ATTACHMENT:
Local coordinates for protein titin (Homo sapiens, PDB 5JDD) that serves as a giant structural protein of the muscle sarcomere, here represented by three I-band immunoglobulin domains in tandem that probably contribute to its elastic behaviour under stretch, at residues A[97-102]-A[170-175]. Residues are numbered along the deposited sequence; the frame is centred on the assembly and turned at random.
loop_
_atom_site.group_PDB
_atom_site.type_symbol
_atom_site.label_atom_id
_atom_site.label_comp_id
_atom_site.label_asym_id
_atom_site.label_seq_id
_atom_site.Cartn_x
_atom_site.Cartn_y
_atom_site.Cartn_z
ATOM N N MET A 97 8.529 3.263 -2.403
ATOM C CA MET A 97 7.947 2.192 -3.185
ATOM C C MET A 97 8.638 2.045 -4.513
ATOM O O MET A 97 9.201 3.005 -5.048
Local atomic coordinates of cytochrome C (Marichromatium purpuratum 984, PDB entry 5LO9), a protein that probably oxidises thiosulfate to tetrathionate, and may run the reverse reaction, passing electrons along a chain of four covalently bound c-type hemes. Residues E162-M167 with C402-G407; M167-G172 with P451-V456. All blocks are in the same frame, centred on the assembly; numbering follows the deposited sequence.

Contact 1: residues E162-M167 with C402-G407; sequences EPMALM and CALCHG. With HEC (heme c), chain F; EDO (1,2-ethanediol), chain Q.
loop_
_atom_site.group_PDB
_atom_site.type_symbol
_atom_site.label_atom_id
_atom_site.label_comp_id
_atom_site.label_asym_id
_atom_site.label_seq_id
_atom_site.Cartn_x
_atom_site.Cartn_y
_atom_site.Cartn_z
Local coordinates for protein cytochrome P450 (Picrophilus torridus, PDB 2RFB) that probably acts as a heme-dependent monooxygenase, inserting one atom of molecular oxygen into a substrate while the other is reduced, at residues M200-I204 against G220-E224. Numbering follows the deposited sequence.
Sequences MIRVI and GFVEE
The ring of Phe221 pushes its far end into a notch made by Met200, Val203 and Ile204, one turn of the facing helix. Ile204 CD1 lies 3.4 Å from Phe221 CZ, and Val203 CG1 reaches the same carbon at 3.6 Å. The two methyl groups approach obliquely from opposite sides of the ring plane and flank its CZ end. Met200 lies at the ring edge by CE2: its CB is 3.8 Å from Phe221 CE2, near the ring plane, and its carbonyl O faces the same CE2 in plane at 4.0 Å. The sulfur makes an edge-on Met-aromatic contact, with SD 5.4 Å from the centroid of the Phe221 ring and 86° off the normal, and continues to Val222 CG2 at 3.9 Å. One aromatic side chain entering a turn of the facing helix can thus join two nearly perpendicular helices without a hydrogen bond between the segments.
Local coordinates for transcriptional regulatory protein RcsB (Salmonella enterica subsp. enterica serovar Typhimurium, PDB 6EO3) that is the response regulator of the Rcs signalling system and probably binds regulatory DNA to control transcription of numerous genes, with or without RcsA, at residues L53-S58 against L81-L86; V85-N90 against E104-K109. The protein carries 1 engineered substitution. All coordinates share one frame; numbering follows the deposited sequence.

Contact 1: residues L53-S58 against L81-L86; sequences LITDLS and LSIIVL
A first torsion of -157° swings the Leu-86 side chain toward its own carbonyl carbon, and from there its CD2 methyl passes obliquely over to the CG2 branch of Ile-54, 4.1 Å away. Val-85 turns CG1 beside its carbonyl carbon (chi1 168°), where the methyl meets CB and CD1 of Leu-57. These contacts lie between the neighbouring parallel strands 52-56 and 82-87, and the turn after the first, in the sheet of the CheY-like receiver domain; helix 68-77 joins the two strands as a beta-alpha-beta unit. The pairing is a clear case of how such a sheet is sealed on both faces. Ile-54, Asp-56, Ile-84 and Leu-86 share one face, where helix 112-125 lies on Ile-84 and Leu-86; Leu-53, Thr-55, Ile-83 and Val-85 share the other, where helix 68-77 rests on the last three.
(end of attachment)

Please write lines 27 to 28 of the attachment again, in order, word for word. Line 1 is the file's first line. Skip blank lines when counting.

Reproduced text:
_atom_site.Cartn_z
Local coordinates for protein cytochrome P450 (Picrophilus torridus, PDB 2RFB) that probably acts as a heme-dependent monooxygenase, inserting one atom of molecular oxygen into a substrate while the other is reduced, at residues M200-I204 against G220-E224. Numbering follows the deposited sequence.